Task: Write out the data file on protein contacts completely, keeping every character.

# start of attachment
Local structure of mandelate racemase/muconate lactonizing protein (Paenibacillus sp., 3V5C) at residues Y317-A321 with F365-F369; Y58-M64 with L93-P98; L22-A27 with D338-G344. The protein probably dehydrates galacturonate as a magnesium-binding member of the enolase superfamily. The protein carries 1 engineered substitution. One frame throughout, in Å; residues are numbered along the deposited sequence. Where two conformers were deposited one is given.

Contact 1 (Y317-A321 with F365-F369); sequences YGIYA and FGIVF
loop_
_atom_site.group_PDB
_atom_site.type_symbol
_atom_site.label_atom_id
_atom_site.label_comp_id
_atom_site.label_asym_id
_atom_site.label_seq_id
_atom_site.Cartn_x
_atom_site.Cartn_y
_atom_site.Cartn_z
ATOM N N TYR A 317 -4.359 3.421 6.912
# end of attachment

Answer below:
Local structure of mandelate racemase/muconate lactonizing protein (Paenibacillus sp., 3V5C) at residues Y317-A321 with F365-F369; Y58-M64 with L93-P98; L22-A27 with D338-G344. The protein probably dehydrates galacturonate as a magnesium-binding member of the enolase superfamily. The protein carries 1 engineered substitution. One frame throughout, in Å; residues are numbered along the deposited sequence. Where two conformers were deposited one is given.

Contact 1 (Y317-A321 with F365-F369); sequences YGIYA and FGIVF
loop_
_atom_site.group_PDB
_atom_site.type_symbol
_atom_site.label_atom_id
_atom_site.label_comp_id
_atom_site.label_asym_id
_atom_site.label_seq_id
_atom_site.Cartn_x
_atom_site.Cartn_y
_atom_site.Cartn_z
ATOM N N TYR A 317 -4.359 3.421 6.912